J Pediatr Neurol 2015; 13(01): 054-057
DOI: 10.1055/s-0035-1555156
Review Article
Georg Thieme Verlag KG Stuttgart · New York

The Role of Ultrasonography for Assessment of Pseudotumor Cerebri Syndrome in the Emergency Department

Emanuele David1, 2, Dario Melita3, Pietro Spinelli4, Vito Cantisani1
  • 1Department of Radiology, Anatomopathology and Oncology, Sapienza University of Rome, Rome, Italy
  • 2Department of Radiology, University of Messina, Messina, Italy
  • 3Department of Internal Medicine and Medical Specialties, Unit of Emergency Medicine, Sapienza University of Rome, Rome, Italy
  • 4Department of Neurology, Catholic University of the Sacred Heart, Rome, Italy
Further Information

Publication History

02 January 2015

10 February 2015

Publication Date:
13 July 2015 (online)

Abstract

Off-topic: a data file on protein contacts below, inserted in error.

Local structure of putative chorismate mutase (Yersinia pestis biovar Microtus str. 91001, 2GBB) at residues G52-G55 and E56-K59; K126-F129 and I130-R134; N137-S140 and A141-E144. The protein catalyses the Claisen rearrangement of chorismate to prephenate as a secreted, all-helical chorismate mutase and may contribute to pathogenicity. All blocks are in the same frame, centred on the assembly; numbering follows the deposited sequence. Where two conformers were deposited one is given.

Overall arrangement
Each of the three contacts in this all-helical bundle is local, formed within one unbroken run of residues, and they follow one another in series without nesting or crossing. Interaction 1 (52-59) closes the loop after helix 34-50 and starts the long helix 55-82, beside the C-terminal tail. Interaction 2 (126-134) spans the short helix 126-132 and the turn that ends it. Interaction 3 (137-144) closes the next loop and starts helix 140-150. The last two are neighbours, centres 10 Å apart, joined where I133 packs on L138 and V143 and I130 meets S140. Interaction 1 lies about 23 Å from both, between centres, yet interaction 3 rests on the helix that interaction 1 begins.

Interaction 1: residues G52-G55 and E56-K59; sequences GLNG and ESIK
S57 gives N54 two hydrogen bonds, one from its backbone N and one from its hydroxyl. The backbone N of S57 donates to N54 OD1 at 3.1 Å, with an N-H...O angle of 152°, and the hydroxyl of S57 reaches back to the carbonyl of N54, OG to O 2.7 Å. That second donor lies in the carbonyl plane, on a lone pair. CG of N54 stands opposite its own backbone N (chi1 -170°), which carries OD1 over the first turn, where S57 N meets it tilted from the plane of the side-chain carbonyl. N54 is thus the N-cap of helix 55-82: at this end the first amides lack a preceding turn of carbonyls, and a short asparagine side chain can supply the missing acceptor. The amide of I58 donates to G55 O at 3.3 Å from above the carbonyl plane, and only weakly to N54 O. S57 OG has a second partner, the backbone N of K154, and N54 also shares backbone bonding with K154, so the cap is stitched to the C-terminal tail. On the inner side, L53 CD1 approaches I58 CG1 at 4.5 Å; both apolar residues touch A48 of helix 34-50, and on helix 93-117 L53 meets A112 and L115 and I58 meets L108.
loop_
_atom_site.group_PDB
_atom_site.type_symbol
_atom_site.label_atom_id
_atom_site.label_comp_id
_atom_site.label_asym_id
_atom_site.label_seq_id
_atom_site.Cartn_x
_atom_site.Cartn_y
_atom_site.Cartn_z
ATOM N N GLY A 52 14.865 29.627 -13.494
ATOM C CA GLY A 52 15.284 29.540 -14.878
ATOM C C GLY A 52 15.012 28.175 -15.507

Pseudotumor cerebri syndrome (PTCS) is a condition of still obscure etiology, characterized by elevated cerebrospinal fluid (CSF) pressure but no detectable intracranial CSF compositional anomalies or abnormalities of the brain parenchyma. This syndrome generally affects adult obese individuals, especially females, but it has been frequently described also in the pediatric population. Pediatric PTCS has been reported in association with secondary factors (e.g., medical illness, infections, endocrine disturbances, drug intoxication) that seem to augment intracranial pressure in a still unexplained way. Clinical signs and symptoms of PTCS in children include headache and papilledema at the funduscopic examination. The diagnosis of PTCS in children and adults usually involves brain imaging to exclude intracranial mass and/or vascular anomalies; the lumbar puncture is also crucial to confirming elevated CSF pressure (>250 mm H2O) and, lately, normal CSF contents at the chemical-physical examination. In recent years, ultrasonography has acquired an emerging role in the initial assessment of patient suspected to have PTCS. In fact, ocular ultrasounds allow the detection of optic disc swelling, suggestive of papilledema; additionally, ultrasonography allows the measurement of the retrobulbar optic nerve sheath diameter, which has been proposed as a noninvasive (indirect) method to assess the intracranial pressure. Ultrasound examination of the optic disc may therefore represent an important adjunct to funduscopic examination when assessing children with headache and/or visual disturbances, especially in the setting of the emergency department. We briefly discuss the application of ultrasonography in the assessment of pediatric patients with PTCS.